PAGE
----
There is still more to do before I can call this prototype done. When I get there, I’ll write a more exhaustive post about the process, challenges, and successes. For now, I wanted to capture my thoughts and progress so far.

Game Finished

I have finished developing the throwaway game Alien Dash. Woo-hoo! This is my first tangible effort toward learning game design and development. It’s only 4 levels but all the basics seem to be there to expand on for this type of game.

Video of finished game.

I’m pretty happy with all I’ve learned since I started this process a little over a month ago. Next steps are getting professional feedback on the code and coding patterns I used. Also figuring out what sort of game to make next.

You can play the finished game in a desktop web browser here: Alien Dash.

Game Progress

Last week was surprisingly productive on the learning game development front. A list of what was accomplished:

  • Added the source code to git and Github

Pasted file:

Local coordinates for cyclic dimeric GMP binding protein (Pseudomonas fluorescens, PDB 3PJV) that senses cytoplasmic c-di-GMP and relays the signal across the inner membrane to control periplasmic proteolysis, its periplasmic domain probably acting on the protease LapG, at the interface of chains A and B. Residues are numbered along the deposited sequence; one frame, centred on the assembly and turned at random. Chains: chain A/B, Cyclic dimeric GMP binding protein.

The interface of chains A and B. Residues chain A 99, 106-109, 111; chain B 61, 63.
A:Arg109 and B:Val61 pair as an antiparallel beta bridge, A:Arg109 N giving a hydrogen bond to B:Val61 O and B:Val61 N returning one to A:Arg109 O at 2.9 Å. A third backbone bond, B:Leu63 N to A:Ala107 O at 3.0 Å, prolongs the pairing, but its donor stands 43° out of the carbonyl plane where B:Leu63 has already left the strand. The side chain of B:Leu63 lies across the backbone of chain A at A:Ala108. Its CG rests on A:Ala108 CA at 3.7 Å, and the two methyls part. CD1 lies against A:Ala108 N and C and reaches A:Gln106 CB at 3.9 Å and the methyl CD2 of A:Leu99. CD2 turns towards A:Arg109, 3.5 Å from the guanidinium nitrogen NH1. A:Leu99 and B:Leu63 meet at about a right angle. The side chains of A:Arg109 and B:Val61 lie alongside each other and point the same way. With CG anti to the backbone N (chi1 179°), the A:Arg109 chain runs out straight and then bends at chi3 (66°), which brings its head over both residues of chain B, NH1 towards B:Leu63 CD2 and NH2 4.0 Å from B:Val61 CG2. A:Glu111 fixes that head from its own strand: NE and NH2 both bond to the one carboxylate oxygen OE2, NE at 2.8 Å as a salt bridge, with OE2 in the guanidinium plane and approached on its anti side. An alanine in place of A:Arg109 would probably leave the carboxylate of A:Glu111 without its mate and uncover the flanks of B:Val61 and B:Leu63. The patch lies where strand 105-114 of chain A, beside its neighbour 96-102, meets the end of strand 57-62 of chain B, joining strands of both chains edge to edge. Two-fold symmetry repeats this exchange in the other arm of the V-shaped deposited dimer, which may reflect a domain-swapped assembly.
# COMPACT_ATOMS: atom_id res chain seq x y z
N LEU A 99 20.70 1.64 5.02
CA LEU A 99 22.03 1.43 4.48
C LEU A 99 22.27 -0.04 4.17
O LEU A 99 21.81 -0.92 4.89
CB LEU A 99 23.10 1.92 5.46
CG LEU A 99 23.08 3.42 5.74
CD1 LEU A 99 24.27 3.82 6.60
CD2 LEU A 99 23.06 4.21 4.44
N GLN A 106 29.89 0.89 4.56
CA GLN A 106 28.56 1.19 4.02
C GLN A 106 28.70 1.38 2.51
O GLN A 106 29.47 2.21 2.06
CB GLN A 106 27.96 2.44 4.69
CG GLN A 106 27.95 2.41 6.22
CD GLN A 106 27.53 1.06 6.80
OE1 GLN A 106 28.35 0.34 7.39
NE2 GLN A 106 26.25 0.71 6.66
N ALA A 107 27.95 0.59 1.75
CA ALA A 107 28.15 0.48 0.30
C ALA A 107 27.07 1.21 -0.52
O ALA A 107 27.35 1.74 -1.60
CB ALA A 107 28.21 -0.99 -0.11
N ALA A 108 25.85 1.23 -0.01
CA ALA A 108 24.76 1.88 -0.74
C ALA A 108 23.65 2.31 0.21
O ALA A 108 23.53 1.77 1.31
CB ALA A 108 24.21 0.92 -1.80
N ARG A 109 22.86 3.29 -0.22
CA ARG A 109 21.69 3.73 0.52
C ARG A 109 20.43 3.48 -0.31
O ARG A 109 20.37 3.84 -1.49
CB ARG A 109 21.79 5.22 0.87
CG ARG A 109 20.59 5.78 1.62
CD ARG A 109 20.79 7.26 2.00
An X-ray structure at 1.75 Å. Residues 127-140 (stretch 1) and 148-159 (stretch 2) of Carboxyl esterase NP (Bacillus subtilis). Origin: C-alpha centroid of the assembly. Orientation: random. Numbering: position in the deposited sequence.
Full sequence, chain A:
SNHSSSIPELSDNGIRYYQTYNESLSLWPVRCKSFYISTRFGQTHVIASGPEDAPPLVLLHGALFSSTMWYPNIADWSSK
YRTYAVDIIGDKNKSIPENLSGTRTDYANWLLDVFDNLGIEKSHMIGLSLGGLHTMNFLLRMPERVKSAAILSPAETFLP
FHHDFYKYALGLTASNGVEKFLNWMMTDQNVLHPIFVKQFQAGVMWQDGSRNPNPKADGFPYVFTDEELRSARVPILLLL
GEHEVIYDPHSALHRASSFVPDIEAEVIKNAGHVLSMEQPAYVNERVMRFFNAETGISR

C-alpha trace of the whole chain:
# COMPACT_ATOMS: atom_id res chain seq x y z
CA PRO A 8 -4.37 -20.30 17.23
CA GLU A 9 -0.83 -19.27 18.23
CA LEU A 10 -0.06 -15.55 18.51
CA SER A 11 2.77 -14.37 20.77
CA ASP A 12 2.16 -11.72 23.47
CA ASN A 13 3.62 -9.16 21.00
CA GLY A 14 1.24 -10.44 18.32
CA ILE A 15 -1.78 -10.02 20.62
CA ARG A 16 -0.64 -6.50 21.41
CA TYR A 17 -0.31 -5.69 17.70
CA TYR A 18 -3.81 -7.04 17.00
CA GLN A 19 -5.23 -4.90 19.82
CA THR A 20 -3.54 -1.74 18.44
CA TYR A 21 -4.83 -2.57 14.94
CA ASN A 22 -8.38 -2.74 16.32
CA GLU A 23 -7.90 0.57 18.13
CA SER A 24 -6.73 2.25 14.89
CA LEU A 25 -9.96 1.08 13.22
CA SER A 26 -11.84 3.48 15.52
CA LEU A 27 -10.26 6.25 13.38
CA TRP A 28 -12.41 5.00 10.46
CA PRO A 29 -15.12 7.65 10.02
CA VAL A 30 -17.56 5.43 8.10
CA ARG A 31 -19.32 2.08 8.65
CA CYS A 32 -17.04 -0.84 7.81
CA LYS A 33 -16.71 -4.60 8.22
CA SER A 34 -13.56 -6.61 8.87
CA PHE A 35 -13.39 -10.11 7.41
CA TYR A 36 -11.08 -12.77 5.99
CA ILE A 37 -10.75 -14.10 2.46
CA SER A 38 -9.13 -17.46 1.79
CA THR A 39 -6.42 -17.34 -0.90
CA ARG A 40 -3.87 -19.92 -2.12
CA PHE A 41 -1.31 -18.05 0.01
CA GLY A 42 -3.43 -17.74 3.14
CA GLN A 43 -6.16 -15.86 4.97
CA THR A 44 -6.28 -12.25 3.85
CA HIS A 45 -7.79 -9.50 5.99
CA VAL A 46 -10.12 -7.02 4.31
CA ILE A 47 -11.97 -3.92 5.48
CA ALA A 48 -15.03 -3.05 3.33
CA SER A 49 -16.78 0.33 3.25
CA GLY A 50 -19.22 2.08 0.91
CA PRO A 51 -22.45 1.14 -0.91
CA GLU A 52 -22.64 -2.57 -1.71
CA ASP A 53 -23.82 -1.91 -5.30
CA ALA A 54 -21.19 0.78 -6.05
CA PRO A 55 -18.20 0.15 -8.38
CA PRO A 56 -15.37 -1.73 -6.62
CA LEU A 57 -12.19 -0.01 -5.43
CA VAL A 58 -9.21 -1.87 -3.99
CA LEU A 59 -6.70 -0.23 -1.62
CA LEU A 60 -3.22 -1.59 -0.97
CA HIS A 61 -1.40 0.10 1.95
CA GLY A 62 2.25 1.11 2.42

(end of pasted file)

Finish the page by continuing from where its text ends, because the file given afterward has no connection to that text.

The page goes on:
• Game name shows up when installed on phone
  • Added music and sound effects
  • Implemented a generic singleton class other classes can inherit from (vs writing that code over and over again)
  • Implemented Unity’s audio mixer for better control of music and sound effect levels
  • Tweaked the player’s ground check settings for better late jumps
  • Save game state to player prefs
  • Destroy death particles when they’re done
  • Implement a parallax background
  • Removed unused scripts and sprites
  • Tweaked levels and added a new level
  • Fix a number of bugs

Video of game with music, sound, and me dying a lot.

Even though the list of things to do will likely grow, the end is in sight. I’m 83% of the way there. That’s pretty exciting.

Game Progress

A good milestone was hit late last week in my learning game development journey. I finished a full basic game loop. This means you can: start a new game, restart a level when you die, quit a level when you die, progress between levels when you reach a level’s goal, and quit the game when you’re tired of dying. I also came up with the name Alien Dash for the game. With all this accomplished, it’s a lot easier to play the game.